The Dungeness Light

The curving spit

Our first view of the light

Beach flowers

A common flower

On the way back, mountains

A plover

More mountains and sea

Driftwood fashioned into a shelter

Keywords: autumn, ducks, dungeness spit, flowers, tides

09/12 - Fall Colors at Obstruction Point

We always like the Lilian Ridge hike out of Obstruction Point in the autumn. In truth, this hike has its charms in every season, but in the fall the wild, high country foliage starts changing color. There are bright yellows, pale silvers, and some amazing brilliant reds. The high country is exotic enough, but sometimes we feel like we are on another world, hiking the bright red plains of Mars.

Bright reds set off by deep summer greens

One of the many crickets about

More brilliant red

Red fields and red stairs

More early autumn color

A few last harebells

Cedums and dried flowers

More alpine flowers

A patch of red

Red grasses

More red fields

Keywords: autumn, high country, obstruction point

09/10 - Elderberries

We forgot to mention that we saw some elderberries on the drive down from Hurricane Hill. There are two trees right near the road. We've been watching them. First there were the flowers. Now, the berries are ripe.


Keywords: flowers, hurricane hill

09/08 - Fall Colors

We've been awfully busy lately, but we have been getting up to Hurricane Hill to check out the fall colors. Each time we go, the grasses have more color, and, here and there, we spy some fiery red fall foliage.

This trip we spotted our first blue grouse of the season. Is the plural of "grouse" "grouses" or "grice"? Walt Kelley, the cartoonist who drew Pogo, once said that the mongoose is a singular animal, because no one can say two of them. The blue grouse seems to be a singular animal as well. If we saw more than one of them, we couldn't tell you.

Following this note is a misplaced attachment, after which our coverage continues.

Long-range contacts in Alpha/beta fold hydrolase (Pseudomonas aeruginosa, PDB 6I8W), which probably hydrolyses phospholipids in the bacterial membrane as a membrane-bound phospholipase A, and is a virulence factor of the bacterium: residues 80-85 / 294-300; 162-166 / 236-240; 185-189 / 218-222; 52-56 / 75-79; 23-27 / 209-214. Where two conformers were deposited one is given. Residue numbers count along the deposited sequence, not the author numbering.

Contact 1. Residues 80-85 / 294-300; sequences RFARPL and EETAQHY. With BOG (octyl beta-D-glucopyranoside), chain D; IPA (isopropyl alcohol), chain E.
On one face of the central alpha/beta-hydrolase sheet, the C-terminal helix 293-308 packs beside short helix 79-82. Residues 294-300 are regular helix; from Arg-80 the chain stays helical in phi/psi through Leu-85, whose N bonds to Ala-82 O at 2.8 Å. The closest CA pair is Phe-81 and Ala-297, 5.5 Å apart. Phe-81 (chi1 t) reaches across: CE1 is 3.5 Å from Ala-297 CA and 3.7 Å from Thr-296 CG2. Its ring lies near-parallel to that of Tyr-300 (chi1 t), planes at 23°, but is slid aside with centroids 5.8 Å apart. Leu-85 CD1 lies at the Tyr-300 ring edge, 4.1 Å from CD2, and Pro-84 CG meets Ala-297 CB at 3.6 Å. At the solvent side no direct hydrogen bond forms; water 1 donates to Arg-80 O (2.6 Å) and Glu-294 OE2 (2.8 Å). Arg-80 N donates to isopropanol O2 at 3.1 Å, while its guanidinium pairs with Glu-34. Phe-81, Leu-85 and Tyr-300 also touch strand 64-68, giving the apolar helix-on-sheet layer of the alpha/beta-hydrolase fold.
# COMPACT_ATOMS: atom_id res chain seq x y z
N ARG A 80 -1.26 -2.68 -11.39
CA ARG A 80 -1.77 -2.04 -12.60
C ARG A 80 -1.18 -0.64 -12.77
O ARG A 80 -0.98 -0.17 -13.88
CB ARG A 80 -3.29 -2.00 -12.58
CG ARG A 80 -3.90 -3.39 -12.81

A bit of gold

More color

A young blue grouse

The same grouse again


More color

Almost the same place as the photo to the left, except a cloud was blocking the sun and the pallete shifted

Hints of red among the green

More gold

More red

This will resemble the plains of Mars in another few weeks.

Keywords: grouse, hurricane hill

09/06 - Another Quick Trip to Seattle

We made another quick trip into Seattle. We really had to do some shopping. Besides, we needed our urban fix. We love living out in Port Angeles, but we sometimes hear the call of the big city.

Bad camera optics show off a city skyline full of cranes and the Space Needle.

More bad optics and the Space Needle.

This car was in the lot outside of Tamarind Tree. We had Beef Seven Ways. The car is for sale.

Keywords: seattle

09/04 - Rotisserie Duck

Some years back we posted a movie of a leg of lamb being rotisseried on our grill. It was a big hit on Baidu. It seems to be time for a new rotisserie movie. Click here or on the picture to the right to see the movie.

Rotisserie Duck - Click for a movie

Keywords: food

August 2014September 2014 October 2014